Most of us enjoyed a good night's sleep last night. A warm bed, soft pillow, that sort of thing. But for the past six months, during the harshest winter in decades, protesters against the proposed Mainshill opencast mine in South Lanarkshire have been sleeping in treehouses and tunnels on the site, risking their wellbeing, or at least frostbitten fingers. Last week the eviction process began. Somewhat reassuringly, after the recent cold spell, the activists were given a medical once-over to check they were well enough to be arrested.
From Scotland to the village of Sipson, the site of BAA's planned third runway at Heathrow, environmental activists are fired up. Frustration over December's COP15 cop-out has led many to abandon hope in state-led solutions on climate change and renewable energy. In a poll conducted by treehugger.com, the leading green blog, 48 per cent of respondents, by far the largest group, described the Copenhagen summit as "a big expensive waste of time that failed to deal with an urgent problem". So how best to get that view across?
"Direct action is a form of political engagement that's far more effective than other forms of protest I've tried," argues Ben Stewart. He was one of six Greenpeace protesters arrested after occupying the chimney of Kingsnorth power station in Kent in 2007 (see panel, right). But, heroic though abseiling down a chimney may be, is it the best way forward to a greener, cleaner environment? Or is the greatest progress being achieved in tiny steps that we can all take: cutting down on household waste, using less energy, reducing journeys. These are the seemingly mundane actions being taken by the Transition Town movement.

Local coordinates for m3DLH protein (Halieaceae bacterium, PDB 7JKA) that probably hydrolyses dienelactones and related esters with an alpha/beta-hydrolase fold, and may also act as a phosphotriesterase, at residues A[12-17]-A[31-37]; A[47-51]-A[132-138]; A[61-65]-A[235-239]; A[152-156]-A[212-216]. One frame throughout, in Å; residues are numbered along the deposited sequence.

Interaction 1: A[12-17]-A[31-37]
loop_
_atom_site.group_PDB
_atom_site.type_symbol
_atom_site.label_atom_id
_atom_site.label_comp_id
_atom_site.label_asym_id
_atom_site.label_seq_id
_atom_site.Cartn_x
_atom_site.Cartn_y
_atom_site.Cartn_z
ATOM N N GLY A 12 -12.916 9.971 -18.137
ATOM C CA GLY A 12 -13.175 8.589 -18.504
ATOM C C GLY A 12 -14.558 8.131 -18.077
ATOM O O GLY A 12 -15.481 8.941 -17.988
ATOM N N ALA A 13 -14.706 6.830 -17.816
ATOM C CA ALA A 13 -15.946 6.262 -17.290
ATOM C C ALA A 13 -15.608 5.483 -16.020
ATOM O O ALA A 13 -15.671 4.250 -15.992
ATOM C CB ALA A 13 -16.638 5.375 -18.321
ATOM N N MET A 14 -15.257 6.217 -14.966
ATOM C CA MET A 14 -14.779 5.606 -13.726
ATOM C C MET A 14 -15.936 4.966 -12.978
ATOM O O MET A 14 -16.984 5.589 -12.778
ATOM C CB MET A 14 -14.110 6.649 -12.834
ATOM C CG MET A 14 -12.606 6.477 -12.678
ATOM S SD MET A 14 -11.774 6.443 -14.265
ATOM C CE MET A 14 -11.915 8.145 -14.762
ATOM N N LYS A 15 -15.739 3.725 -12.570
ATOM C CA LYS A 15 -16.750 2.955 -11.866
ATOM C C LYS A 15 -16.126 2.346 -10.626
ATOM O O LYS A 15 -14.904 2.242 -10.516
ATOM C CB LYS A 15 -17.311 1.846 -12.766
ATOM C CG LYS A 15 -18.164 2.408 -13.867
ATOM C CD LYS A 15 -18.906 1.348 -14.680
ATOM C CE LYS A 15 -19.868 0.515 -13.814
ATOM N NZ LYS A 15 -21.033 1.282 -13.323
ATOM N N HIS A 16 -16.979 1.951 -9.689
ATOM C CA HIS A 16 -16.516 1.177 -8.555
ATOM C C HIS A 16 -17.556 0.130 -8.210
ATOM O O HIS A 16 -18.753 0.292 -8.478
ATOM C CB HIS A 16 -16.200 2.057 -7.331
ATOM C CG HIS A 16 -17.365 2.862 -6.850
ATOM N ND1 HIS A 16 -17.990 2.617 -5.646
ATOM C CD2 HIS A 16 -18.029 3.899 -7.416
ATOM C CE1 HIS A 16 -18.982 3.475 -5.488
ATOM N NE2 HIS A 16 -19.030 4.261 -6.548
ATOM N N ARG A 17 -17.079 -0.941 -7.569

"The conclusion from Copenhagen is that we can't wait for governments to act," says Rob Hopkins, the Devon-based Transition Towns guru, "so communities need to make these things happen." What Hopkins has in mind are transition towns: communities that have become sustainable not only in energy but in areas including transport, public services, and economics. Some, such as Lewes (see panel, page 20) and the London neighbourhood of Brixton, have their own currencies, which encourage locals to support local enterprises. Since 2005, when the movement germinated in Totnes, it has spread across the world.
"The end of cheap energy is inevitable, and you can choose to look at that as a disastrous crisis, or as an extraordinary opportunity," explains Hopkins. "Transition Towns is a grass-roots movement that goes beyond self-sufficiency. It's a much deeper process than looking at carbon footprints. It's a chance for communities to become their own masters: to be their own banks, their own builders."
Chris Smedley of Transition Town Lewes agrees: "Activism doesn't change the fundamental model of society, whereas what Transition attempts to do is create a new model. Politicans and business leaders live within a set of rules that force a short-term view. Transition Towns can look long-term. The energy crisis won't hit for years. The urgency lies in starting to do something about it now."